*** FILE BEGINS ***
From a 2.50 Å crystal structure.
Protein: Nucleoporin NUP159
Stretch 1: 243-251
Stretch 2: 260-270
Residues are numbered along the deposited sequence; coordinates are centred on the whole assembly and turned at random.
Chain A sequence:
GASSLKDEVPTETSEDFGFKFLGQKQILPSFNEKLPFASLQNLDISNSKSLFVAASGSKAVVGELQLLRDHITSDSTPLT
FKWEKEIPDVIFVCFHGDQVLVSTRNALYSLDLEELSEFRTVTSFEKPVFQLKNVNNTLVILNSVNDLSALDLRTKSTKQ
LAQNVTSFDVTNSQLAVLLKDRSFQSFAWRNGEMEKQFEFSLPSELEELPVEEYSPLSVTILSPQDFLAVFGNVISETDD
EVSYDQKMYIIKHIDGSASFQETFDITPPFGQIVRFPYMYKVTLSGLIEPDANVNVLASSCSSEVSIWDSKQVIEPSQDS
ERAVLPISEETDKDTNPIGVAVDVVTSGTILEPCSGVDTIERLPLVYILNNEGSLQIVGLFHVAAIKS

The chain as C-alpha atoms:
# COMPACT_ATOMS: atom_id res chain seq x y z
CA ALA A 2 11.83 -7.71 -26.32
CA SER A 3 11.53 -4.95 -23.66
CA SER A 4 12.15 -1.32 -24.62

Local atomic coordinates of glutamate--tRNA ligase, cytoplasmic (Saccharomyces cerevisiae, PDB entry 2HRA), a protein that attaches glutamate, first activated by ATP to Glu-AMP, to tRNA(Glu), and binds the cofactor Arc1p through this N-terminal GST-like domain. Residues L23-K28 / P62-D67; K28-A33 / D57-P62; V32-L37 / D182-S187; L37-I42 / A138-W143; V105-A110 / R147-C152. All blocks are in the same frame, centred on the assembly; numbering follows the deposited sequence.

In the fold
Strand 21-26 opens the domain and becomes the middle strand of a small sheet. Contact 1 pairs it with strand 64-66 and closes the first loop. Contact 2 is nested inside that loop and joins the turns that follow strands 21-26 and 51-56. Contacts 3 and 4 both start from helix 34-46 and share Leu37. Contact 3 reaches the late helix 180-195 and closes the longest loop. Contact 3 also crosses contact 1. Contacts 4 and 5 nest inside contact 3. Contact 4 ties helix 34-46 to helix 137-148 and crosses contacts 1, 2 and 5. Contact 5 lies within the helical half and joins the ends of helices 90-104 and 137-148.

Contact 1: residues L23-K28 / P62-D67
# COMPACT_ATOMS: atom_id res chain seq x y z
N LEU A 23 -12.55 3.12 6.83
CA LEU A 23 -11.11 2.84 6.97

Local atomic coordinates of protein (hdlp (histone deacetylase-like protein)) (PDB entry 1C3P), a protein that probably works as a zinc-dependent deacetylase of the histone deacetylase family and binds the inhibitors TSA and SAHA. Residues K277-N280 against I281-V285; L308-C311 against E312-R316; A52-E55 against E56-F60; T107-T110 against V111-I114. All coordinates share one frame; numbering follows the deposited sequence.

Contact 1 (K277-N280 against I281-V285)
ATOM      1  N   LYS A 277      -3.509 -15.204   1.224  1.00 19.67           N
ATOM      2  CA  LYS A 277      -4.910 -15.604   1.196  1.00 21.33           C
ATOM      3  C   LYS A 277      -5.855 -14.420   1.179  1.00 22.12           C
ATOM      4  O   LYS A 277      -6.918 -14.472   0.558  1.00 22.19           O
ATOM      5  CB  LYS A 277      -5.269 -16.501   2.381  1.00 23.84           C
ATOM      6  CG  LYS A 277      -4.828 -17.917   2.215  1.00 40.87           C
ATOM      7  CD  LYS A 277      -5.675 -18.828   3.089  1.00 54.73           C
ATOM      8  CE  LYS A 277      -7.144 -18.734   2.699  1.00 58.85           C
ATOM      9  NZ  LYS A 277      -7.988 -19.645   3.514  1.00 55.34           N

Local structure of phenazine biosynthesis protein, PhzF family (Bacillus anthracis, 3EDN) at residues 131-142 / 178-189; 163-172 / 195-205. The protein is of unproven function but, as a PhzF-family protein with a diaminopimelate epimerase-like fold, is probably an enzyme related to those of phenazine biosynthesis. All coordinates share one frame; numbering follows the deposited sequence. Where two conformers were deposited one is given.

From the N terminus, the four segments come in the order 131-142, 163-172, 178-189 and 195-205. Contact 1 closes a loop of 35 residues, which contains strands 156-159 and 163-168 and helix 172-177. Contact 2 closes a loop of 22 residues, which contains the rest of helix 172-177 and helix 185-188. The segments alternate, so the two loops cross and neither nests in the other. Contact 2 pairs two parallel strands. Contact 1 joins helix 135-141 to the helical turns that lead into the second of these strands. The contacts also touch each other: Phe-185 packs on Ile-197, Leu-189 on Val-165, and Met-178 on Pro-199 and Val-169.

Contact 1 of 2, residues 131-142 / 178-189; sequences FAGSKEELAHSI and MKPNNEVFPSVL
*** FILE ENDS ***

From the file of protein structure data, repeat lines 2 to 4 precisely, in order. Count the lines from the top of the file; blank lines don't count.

Protein: Nucleoporin NUP159
Stretch 1: 243-251
Stretch 2: 260-270